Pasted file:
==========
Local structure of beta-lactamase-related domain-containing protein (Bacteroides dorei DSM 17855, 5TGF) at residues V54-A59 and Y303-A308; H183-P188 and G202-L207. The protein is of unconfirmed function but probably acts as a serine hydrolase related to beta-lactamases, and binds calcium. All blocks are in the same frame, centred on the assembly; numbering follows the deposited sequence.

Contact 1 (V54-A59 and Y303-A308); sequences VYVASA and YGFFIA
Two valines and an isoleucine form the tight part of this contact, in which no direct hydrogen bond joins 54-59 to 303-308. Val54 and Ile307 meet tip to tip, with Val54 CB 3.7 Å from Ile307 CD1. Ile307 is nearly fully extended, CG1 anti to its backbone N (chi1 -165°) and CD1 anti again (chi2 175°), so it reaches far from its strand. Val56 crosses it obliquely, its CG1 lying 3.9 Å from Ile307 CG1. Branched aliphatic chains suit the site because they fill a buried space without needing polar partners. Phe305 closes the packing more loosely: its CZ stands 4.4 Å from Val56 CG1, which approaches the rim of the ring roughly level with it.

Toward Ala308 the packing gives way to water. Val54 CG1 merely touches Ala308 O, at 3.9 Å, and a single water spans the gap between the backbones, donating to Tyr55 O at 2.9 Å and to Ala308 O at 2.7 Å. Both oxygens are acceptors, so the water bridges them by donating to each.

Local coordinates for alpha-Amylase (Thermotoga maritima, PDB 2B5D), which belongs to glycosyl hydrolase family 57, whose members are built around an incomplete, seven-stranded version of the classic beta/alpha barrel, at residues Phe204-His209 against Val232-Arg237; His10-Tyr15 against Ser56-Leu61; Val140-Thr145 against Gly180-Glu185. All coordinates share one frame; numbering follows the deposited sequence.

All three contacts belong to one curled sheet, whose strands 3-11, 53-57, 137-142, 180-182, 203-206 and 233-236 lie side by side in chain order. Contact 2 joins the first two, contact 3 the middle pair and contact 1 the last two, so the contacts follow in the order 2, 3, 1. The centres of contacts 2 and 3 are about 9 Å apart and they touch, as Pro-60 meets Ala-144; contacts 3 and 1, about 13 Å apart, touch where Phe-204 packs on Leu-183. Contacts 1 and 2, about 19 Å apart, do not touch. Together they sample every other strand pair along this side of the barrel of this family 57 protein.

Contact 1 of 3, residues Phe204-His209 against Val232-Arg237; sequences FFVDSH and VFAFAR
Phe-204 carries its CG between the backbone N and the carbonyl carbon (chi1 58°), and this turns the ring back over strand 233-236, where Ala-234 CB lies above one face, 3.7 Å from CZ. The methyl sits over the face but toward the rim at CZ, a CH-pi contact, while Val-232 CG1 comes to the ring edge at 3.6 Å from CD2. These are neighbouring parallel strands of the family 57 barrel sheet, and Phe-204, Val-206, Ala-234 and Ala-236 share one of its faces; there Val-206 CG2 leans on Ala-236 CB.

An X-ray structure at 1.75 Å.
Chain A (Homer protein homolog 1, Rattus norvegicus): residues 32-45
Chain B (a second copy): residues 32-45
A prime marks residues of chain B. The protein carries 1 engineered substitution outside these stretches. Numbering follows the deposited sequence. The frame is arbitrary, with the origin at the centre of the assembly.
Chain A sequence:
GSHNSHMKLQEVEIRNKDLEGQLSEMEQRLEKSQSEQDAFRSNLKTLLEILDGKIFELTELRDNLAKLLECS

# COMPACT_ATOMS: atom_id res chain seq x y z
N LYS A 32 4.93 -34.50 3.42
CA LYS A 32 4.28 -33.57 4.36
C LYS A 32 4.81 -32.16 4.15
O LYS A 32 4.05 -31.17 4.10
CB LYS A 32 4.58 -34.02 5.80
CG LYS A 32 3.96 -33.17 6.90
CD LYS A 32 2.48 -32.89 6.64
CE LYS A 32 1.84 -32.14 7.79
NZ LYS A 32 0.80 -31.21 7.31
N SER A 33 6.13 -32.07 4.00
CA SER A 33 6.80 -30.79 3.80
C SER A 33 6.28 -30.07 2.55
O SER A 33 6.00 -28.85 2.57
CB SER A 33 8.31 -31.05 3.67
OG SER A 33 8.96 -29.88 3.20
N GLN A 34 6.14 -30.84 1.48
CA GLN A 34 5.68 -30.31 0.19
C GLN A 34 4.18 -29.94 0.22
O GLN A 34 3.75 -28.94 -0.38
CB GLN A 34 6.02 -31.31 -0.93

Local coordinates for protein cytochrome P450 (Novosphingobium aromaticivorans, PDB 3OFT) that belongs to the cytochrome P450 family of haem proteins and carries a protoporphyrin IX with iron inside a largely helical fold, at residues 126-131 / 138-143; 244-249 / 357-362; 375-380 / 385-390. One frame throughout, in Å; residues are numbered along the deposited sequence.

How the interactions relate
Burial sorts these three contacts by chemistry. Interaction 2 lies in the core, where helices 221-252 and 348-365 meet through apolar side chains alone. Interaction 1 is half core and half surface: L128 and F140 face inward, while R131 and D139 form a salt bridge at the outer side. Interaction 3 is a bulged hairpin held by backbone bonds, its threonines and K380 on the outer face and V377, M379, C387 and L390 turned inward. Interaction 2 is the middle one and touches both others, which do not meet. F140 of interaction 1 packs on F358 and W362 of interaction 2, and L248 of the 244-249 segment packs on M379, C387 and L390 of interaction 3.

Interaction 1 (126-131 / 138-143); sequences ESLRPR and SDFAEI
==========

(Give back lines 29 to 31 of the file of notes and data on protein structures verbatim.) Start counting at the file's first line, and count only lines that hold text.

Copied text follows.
CB SER A 33 8.31 -31.05 3.67
OG SER A 33 8.96 -29.88 3.20
N GLN A 34 6.14 -30.84 1.48